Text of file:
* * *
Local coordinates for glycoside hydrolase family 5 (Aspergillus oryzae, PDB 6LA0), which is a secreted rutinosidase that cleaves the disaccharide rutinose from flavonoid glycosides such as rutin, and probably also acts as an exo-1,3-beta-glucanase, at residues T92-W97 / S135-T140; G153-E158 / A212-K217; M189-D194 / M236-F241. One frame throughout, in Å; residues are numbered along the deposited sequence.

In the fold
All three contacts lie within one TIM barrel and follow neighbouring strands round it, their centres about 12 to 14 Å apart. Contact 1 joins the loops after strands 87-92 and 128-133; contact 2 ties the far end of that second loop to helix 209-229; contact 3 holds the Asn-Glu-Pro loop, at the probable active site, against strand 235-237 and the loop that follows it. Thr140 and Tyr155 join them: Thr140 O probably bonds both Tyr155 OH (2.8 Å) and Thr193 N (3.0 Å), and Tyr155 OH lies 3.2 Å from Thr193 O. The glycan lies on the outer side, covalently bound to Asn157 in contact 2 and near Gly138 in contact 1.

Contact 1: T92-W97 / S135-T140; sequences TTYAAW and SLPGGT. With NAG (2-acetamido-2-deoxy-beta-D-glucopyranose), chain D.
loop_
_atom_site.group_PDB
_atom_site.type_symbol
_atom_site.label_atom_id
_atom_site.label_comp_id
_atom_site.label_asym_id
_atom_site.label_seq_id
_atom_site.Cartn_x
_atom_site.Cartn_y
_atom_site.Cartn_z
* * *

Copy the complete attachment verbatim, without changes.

Local coordinates for glycoside hydrolase family 5 (Aspergillus oryzae, PDB 6LA0), which is a secreted rutinosidase that cleaves the disaccharide rutinose from flavonoid glycosides such as rutin, and probably also acts as an exo-1,3-beta-glucanase, at residues T92-W97 / S135-T140; G153-E158 / A212-K217; M189-D194 / M236-F241. One frame throughout, in Å; residues are numbered along the deposited sequence.

In the fold
All three contacts lie within one TIM barrel and follow neighbouring strands round it, their centres about 12 to 14 Å apart. Contact 1 joins the loops after strands 87-92 and 128-133; contact 2 ties the far end of that second loop to helix 209-229; contact 3 holds the Asn-Glu-Pro loop, at the probable active site, against strand 235-237 and the loop that follows it. Thr140 and Tyr155 join them: Thr140 O probably bonds both Tyr155 OH (2.8 Å) and Thr193 N (3.0 Å), and Tyr155 OH lies 3.2 Å from Thr193 O. The glycan lies on the outer side, covalently bound to Asn157 in contact 2 and near Gly138 in contact 1.

Contact 1: T92-W97 / S135-T140; sequences TTYAAW and SLPGGT. With NAG (2-acetamido-2-deoxy-beta-D-glucopyranose), chain D.
loop_
_atom_site.group_PDB
_atom_site.type_symbol
_atom_site.label_atom_id
_atom_site.label_comp_id
_atom_site.label_asym_id
_atom_site.label_seq_id
_atom_site.Cartn_x
_atom_site.Cartn_y
_atom_site.Cartn_z